Perhaps you have climbed Everest, or Denali – and you want to finish up the 7 summits in style on Mount Vinson. How hard can it be? After all it is lower, quicker and has a success rate of around 95%.
All that is true, but there are also some very distinct differences, some important factors that make Vinson truly unique.
After all, it is also the coldest, driest, windiest and overall average highest continent you will visit. Yes, a list of superlatives, but Antarctica at times is well deserving of them.
The eternal light in the sky, the weather, the cold, the very cold, and the wind
From the time you arrive, until you depart, you will have 24-hour sunshine. For some, a blessing. For others, those funny looking sleep masks from the plane may actually be useful. And eternal sunshine, while seemingly warming, can also be shaded by clouds or the ridges of Vinson you climb alongside in your way up the route.
When the sun goes behind the hill the temperature plummets, just like when the sun dips below the horizon on Everest and you go from cozy to freezing in just a few minutes.
You’ll want to time your ascent carefully, within those windows of sunshine. But fortunately you will never be in the dark, like on that long summit night on Everest or those predawn starts up through the ice fall. The one thing you can scratch from your kit list for Vinson is a headlamp.
The weather, like any mountain, can be unpredictable – at times highly localized and including fog, wind and more recently, even significant snowfall. The intense cold earlier in the season, or high on the mountain, approaching the magic minus 40 where both fahrenheit and celsius meet, that with some added wind, will very quickly induce frostbite to any exposed skin. Face masks are essential. Any change of clothing needs to be planned in advance, well before you are cold or think you need to change. The extremes of temperature can easily equal the worst, if not more so, temperatures on Everest. Frostbite is perhaps easier and quicker to get on Vinson than any other peak, so much so that after one season, Dr. Chris Imray, an acclaimed specialist and 7 summiter in his own right, and I put together an article on our frostbite findings and recommendations.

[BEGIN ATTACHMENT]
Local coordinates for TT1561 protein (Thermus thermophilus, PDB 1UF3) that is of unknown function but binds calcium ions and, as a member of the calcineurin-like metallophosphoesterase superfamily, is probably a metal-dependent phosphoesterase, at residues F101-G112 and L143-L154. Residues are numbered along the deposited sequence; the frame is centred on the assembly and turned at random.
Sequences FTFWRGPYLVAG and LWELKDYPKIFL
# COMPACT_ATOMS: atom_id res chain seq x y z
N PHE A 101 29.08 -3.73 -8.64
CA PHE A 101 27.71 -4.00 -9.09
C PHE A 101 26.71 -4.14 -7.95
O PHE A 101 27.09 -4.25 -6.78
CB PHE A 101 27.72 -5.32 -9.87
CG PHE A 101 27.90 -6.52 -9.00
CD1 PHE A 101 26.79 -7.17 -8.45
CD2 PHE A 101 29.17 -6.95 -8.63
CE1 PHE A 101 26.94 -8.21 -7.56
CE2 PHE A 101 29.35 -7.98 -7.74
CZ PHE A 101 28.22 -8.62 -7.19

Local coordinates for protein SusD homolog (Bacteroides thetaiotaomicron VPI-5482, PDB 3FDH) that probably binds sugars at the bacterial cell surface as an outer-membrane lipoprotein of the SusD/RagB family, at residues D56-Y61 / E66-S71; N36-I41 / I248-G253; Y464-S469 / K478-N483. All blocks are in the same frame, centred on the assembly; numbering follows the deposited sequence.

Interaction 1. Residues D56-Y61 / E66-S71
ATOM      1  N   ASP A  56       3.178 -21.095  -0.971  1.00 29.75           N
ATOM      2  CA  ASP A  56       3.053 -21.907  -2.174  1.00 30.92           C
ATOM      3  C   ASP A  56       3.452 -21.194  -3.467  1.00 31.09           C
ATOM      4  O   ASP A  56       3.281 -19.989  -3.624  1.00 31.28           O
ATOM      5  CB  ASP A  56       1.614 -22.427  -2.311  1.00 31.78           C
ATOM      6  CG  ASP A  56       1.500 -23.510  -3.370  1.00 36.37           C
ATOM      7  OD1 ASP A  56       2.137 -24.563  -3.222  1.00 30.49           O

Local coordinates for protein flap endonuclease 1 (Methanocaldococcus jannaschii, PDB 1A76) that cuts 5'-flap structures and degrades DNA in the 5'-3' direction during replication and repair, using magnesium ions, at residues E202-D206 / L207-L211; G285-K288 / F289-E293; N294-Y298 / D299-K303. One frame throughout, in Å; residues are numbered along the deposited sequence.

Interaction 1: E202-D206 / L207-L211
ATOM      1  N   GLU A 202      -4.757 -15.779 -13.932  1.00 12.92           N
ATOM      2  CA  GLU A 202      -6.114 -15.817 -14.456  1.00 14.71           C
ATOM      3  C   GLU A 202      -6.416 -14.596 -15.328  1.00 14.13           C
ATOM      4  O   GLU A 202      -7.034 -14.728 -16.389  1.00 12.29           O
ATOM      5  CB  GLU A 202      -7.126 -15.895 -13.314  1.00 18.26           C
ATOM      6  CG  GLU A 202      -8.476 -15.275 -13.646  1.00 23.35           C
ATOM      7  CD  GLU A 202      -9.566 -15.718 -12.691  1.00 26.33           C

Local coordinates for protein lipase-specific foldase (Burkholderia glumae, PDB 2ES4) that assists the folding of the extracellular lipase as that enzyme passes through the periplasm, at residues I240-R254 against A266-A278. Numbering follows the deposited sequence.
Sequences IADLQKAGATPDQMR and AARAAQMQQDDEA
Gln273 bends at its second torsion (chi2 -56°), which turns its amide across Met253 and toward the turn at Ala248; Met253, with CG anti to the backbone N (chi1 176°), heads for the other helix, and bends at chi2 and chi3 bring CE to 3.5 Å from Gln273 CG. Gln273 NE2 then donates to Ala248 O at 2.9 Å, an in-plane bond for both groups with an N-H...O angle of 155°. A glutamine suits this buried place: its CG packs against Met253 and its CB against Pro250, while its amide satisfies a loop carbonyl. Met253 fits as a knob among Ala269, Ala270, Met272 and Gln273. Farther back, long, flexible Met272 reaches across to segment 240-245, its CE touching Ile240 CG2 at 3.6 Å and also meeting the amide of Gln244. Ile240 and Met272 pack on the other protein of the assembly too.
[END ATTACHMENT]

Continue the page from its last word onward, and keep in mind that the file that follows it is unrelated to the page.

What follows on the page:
Living in minus 30 celsius at High Camp and above on Vinson, the physics that affect metal, batteries, zippers and velcro seem to change. Plastic can shatter or stick, zipper teeth fall out or unravel, or in the case of batteries, cease working almost instantaneously. And be prepared for all the bristles to suddenly fall from your toothbrush. Good to bring along a spare just in case.
Summit photos on a cold day can prove challenging and more than one team has tagged the top and turned immediately to their descent on a cold, windy day.
At 16,050 feet (4,892 meters) Vinson can seem higher, similar to Denali due to its location in the polar regions. Climbers will often move quite quickly from their home to Punta Arenas, Chile, onto the Ilyushin 76, into Union glacier, have a quick stop for lunch and then be flown another hour over to Vinson Base Camp.
One minute you seem to be checking your luggage through Santiago, and the next you are helping pitch a tent in a windstorm with your baggage tags frozen to your zippers.
The adjustment for travel, from central heating and restaurants to life on the ice can be quite abrupt. The 24 hour sunshine, the white in every direction, the expanse and the cold can be overwhelming on a tired mind and body – Antarctica is the only continent that people cannot live on without outside resources and can feel very remote.